It must be the middle of November, because once again a prominent Republican is blaming the GOP's legislative troubles on the Congressional Budget Office. Last year, Politico reported that House Speaker John Boehner was so angry about the budget office's health care scoring that he wanted to oust director Douglas Elmendorf. This time around, it's Newt Gingrich who's on the attack, calling the office a "reactionary socialist institution which does not believe in economic growth, does not believe in innovation and does not believe in data that it has not internally generated," according to CNN.
Budgeting: It's like socialism! Except not.
Boehner's irritation was misplaced, and so is Newt's criticism, which ends up being more self-serving than anything else. The CBO is far from perfect—I've spent plenty of time arguing that its scores of President Obama's health care overhaul don't accurately reflect the true cost of the law. But the primary problem isn't the CBO. It's the elected officials who pass and write legislation. Indeed, the CBO was created in part to restrain politically motivated budgeting B.S.
As former Congressional Budget Office director Douglas Holtz-Eakin told me earlier this year, the primary job of the CBO is to score, not forecast, using a consistent set of rules so that legislators and other analysts can compare the relative cost of any particular bill to other legislation. The agency doesn't second-guess legislative proposals, or try to anticipate changes made by future Congresses. It scores each law as if it will be implemented exactly as it is on paper. "By having that set of rules for scoring, you can compare games across time, across teams, and across all sorts of situations, because you have a common thread of scores," Holtz-Eakin said. "So the most important thing about scoring is to apply the same rules to every bill." With the health care overhaul, Democrats in Congress knew this, and took advantage of the agency's consistent scoring rules in order to produce a favorable legislative score.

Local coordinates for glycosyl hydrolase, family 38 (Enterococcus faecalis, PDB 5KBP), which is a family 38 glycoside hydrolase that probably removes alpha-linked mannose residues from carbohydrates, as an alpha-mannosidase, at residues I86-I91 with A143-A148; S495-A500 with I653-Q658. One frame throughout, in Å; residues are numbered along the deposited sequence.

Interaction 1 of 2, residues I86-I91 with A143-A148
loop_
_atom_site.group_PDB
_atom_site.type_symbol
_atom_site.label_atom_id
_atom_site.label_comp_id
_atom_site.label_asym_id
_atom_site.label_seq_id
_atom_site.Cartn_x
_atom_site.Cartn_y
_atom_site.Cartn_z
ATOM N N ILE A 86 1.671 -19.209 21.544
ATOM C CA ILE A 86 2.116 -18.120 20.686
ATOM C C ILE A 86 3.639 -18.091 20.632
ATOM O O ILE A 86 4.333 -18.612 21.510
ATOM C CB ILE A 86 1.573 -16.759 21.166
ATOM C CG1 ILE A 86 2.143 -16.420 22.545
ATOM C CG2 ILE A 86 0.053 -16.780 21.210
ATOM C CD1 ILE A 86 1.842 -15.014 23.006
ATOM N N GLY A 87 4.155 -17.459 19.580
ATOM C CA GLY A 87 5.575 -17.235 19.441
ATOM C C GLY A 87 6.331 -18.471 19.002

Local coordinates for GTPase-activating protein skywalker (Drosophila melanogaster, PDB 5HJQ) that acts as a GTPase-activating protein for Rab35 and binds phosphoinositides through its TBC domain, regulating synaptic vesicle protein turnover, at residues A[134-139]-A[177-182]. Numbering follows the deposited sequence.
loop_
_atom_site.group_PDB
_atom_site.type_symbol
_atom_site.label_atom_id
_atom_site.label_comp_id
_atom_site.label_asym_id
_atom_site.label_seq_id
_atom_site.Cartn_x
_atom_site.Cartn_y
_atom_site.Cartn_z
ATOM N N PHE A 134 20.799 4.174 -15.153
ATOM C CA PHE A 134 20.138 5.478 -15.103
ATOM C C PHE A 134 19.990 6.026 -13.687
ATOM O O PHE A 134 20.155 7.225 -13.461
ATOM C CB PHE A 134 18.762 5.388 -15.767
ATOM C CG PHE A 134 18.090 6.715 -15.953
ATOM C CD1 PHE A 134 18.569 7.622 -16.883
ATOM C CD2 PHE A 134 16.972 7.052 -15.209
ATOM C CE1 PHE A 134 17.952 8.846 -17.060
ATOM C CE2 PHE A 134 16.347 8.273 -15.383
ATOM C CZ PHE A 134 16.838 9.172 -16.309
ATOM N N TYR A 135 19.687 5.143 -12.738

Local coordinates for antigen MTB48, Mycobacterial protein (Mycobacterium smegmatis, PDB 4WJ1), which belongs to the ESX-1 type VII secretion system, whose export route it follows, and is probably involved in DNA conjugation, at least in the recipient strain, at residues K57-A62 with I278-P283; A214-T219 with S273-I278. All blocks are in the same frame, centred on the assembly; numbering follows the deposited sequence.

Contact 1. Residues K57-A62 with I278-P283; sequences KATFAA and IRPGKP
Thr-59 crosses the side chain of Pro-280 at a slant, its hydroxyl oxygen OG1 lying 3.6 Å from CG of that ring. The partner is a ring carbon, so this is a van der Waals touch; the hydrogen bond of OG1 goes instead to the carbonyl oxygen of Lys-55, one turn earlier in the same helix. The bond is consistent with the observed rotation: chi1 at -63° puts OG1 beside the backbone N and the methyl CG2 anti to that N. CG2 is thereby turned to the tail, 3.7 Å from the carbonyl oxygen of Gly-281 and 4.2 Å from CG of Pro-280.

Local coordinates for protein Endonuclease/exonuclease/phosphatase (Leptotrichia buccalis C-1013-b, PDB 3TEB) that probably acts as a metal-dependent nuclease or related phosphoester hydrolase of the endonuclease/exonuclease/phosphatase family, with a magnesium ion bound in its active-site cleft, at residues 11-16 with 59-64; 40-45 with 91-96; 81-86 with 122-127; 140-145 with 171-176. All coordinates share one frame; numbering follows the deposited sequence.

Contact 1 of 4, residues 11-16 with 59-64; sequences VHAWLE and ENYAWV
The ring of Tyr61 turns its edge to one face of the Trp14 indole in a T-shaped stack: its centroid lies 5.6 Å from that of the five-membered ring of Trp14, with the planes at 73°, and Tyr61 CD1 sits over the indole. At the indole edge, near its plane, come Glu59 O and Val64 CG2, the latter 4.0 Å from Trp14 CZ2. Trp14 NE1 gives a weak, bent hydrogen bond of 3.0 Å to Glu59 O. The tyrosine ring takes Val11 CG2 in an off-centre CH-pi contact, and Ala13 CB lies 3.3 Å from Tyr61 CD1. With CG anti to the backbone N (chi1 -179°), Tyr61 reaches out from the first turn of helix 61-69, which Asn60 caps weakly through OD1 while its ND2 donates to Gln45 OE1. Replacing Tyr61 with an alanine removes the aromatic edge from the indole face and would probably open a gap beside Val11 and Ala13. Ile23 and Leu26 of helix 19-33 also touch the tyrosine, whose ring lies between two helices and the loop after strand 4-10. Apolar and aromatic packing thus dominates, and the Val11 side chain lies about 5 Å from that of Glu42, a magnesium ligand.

When Gingrich complains that the office "doesn't believe in innovation," he's really complaining that they look skeptically on untested budgeting ideas. It's worth remembering that the CBO didn't give Democrats everything they wanted on the health care bill, and precisely because of this skepticism. As Matt Yglesias points out, liberal policy wonks had hoped that the law's array of delivery system innovations and payment reforms would be scored as producing big savings. But because the reforms were all untested, and because the federal government's record of implementing scalable systematic reforms is weak, the CBO didn't give them much in the way of savings.
Gingrich, a flaky innovation obsessive who has always had too many half-baked ideas for his own good, clearly doesn't like that the CBO is bound to shrug its shoulders at his latest plan to build and staff a real-life Jurassic Park with part-time high-schoolers, or whatever.
And anyway, what's the alternative? The CBO was created in part as an independent check on White House budget baloney, which in both Democratic and Republican administrations tends to be overly optimistic. One of the harshest assessments of the president's budget this year came from the CBO. Without the CBO, the White House would have an even easier time touting rosy economic projections, and legislators could tout favorable cost estimates drawn up by their own staff (early in the CBO's life, it effectively killed a universal health care bill put together by Sen. Ted Kennedy when it estimated that the law would cost three times as much as Kennedy's staff claimed). As the health care law showed, the CBO's rules can be gamed. But it's still better to have those rules than to throw them out.
Gingrich's complaints tell you more about his own penchant for policy vanity and apocalyptic name-calling than they do about the CBO, or the actual flaws in the congressional budgeting process. Like so many political narcissists, he appears to want to be able to get away with saying that legislation will cost whatever he says it will cost. And when that doesn't happen? "Reactionary socialism!"